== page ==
The official start of the grouse season, the Glorious Twelfth , begins tomorrow, with shooting parties taking to the moors across Scotland from the Lammermuirs in the south to the Dornoch Firth in the north.

The game and country sports sector is worth over £350m per year to the Scottish economy. Over 11,000 full time jobs are supported by sporting shooting, often in rural areas where alternative sources of employment are scarce.

This season is the last before a new licensing scheme is introduced under the Wildlife Management and Muirburn (Scotland) Bill.

Moorland managers and rural organisations are concerned that the revenue generated by the season and the thousands of jobs supported by the sector will be lost if the legislation goes ahead in its current form.

Ross Ewing, Director of Moorland for Scottish Land & Estates said: “Sustainable grouse moor management provides a huge boost to the economy, bringing visitors to rural areas from August to December and providing revenue which underpins rural  jobs year-round.

“The licensing scheme proposed by the Scottish government is excessively disproportionate, allowing NatureScot to suspend a licence if an official investigation is initiated and, crucially, without being satisfied that any relevant offence has been committed.

“We would urge the Scottish government to amend the legislation, before it has an impact on jobs and the rural economy.”

In addition to the revenue generated for the Scottish economy, grouse moors are managed sustainably to provide a range of environmental benefits including carbon capture, peatland restoration, wildfire prevention and habitat creation.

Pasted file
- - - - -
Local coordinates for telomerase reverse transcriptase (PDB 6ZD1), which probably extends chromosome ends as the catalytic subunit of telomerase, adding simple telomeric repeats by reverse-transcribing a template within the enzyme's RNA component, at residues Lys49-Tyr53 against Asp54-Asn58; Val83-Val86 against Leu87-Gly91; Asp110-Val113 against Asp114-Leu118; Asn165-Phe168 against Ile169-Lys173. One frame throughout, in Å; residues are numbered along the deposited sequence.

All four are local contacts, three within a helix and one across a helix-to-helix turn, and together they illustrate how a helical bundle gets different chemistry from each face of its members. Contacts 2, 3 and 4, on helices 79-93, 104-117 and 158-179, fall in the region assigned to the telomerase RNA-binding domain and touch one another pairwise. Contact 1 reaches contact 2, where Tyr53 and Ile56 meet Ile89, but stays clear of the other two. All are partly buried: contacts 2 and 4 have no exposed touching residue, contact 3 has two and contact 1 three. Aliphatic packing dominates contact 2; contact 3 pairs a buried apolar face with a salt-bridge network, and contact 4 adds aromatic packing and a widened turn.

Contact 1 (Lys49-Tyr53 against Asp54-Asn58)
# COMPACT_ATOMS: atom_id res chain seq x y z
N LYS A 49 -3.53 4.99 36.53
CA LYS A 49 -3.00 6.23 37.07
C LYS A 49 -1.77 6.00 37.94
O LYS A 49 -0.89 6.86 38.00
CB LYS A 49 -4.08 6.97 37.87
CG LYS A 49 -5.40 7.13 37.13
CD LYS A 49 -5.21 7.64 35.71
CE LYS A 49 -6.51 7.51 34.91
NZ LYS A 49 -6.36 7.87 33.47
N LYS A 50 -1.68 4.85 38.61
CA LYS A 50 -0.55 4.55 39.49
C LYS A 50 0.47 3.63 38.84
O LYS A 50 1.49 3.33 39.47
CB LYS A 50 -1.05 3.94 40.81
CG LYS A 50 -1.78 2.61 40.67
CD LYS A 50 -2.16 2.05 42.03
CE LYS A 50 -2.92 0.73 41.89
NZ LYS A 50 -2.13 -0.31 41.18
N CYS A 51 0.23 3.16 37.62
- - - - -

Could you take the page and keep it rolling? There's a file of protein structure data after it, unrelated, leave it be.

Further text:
Land managers in the uplands have worked in partnership with conservation bodies to restore 25,000 hectares of degraded peatland since 2012, ensuring the carbon stores built up over thousands of years remain locked up in the ground.

Ross Ewing, continued: “Sustainable grouse moor management provides remarkable conservation benefits, particularly for ground nesting birds, birds of prey, rare moorland plants and pollinators. The uplands are home to specialist species that benefit enormously from land management for red grouse.”

A new report published this week by Professor Simon Denny, formerly of the University of Northampton and peer-reviewed by Professor James Crabbe from the University of Oxford, ‘Sustainable driven grouse shooting?’ found that moorland managed for grouse shooting provides greater overall benefits than any alternative land use, based on International Union for Conservation of Nature environmental, social and economic definitions.

Ground-nesting birds such as Golden Plover, Oystercatcher, Redshank and Merlin do particularly well on managed moorland, with Curlew and Lapwing being four times more likely to successfully raise chicks on grouse moors than on other landholdings, due to the keepering practices in place.

The number of birds of prey in Scotland continues to rise, with thriving populations of Buzzard, Red Kite and Golden Eagle. Grouse moors have donated Golden Eagle chicks from the Angus Glens to the south of Scotland, due to the sustainable and rising population of these iconic birds in the Angus Glens.